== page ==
[Note: This Columbia Spectator article incorrectly idenitified Hampton University as “Howard University.”]
[Hampton] University heard the case of seven students charged with distributing unauthorized flyers, holding an unapproved protest, and proselytizing to students on Friday morning. The university will announce how it plans to punish these students next week, though five of them have already been assigned 20 hours of community service.
The seven students were part of a group of 20 that handed out flyers about the Iraq war, the genocide in Darfur, and other political issues as part of a campaign by the World Can’t Wait, a national organization that urged walkouts against the Bush administration on Nov. 2. After 30 minutes of student demonstrations, university police videotaped the protest, disbanded it, and demanded the identification cards of several students involved.
On Nov. 18, three students were summoned to hearings with letters threatening expulsion as a maximum punishment. Days later, four more received the same summons.
In response, groups such as the World Can’t Wait, the ACLU, and the Foundation for Individual Rights in Education, issued letters of complaint to the university.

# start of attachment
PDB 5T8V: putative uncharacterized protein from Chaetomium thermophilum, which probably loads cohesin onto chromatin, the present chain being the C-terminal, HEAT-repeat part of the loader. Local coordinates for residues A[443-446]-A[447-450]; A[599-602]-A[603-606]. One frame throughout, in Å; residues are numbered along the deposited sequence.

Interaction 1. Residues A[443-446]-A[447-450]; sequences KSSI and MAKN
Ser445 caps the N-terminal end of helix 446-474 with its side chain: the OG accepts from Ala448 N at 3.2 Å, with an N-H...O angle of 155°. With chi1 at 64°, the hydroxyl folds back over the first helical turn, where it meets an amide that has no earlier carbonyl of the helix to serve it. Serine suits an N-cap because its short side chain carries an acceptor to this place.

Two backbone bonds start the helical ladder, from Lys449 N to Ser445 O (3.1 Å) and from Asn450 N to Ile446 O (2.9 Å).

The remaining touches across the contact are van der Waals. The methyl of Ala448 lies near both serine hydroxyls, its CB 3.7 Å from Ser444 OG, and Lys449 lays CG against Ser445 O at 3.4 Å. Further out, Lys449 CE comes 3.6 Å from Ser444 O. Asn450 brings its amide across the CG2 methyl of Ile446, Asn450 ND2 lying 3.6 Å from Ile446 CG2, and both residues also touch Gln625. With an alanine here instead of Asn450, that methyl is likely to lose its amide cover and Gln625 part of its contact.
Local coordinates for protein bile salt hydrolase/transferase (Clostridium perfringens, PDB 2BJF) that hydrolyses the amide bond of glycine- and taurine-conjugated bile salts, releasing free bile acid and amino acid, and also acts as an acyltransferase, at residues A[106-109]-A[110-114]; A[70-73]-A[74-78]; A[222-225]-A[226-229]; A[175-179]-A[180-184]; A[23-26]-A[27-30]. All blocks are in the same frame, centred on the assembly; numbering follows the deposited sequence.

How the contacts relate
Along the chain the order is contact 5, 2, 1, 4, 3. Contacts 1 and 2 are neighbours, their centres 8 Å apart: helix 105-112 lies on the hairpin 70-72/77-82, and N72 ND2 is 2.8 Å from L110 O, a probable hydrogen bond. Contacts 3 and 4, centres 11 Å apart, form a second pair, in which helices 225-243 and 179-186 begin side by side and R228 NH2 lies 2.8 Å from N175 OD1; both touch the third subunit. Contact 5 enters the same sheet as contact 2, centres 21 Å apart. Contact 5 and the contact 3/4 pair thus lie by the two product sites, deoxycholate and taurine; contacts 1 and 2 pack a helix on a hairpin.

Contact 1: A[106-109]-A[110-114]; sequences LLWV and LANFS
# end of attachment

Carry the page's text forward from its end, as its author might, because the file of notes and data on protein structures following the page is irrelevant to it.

On Dec. 1, Bennie McMorris, the university’s vice president for student affairs, announced that the students would not be facing expulsion.
Many of the students facing punishment were members of the campus Amnesty International group that had been refused recognition four years in a row. When McMorris was asked if the protest would have been approved had the students sought permission, the vice president said the university would not sanction such disruptions of the learning process, according to the Daily Press.
We're joined by First Amendment attorney Marc Randazza and British journalist Brendan O'Neill to discuss the state of free speech in the United States and Europe. Randazza is a First Amendment attorney and the managing partner at Randazza...